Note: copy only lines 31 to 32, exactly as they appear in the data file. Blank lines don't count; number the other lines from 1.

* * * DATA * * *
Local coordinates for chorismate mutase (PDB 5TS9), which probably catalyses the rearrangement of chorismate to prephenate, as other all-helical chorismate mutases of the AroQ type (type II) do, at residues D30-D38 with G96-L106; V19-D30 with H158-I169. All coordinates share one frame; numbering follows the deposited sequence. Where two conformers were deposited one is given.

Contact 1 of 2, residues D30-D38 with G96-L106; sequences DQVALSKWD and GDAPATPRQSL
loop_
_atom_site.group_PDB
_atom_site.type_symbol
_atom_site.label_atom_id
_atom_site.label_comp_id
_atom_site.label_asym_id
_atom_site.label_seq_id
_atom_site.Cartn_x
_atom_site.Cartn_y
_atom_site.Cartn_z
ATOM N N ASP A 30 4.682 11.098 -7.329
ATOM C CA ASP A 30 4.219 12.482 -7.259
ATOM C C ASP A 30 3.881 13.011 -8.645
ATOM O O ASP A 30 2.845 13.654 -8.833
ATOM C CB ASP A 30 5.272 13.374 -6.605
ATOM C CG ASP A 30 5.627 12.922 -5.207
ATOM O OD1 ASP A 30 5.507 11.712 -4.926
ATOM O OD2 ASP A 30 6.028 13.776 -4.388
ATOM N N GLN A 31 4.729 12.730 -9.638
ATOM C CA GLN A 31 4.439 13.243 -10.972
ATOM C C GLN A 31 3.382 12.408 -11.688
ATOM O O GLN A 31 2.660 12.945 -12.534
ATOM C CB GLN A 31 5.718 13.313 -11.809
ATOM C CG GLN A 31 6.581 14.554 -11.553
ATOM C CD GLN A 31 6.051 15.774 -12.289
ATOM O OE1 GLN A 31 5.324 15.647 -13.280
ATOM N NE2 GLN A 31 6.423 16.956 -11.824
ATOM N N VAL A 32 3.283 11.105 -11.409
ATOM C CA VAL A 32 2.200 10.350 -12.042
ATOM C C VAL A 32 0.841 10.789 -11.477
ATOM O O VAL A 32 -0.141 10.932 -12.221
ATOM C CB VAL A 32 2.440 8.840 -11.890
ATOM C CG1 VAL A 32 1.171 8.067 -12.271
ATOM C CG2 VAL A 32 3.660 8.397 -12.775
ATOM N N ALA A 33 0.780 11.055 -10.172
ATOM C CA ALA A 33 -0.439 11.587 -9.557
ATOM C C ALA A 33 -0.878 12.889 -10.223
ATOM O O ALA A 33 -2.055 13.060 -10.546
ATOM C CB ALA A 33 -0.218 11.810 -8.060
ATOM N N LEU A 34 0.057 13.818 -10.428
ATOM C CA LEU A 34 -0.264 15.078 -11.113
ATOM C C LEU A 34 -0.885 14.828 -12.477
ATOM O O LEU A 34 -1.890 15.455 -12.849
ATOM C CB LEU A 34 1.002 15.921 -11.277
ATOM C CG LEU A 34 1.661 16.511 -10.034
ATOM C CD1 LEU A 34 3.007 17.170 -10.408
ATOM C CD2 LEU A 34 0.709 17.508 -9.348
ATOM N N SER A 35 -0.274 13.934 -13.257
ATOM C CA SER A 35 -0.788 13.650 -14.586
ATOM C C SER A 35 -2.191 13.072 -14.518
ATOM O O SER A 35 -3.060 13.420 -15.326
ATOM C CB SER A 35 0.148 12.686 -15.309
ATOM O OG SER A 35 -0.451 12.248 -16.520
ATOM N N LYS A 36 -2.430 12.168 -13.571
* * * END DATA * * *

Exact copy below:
ATOM C CA VAL A 32 2.200 10.350 -12.042
ATOM C C VAL A 32 0.841 10.789 -11.477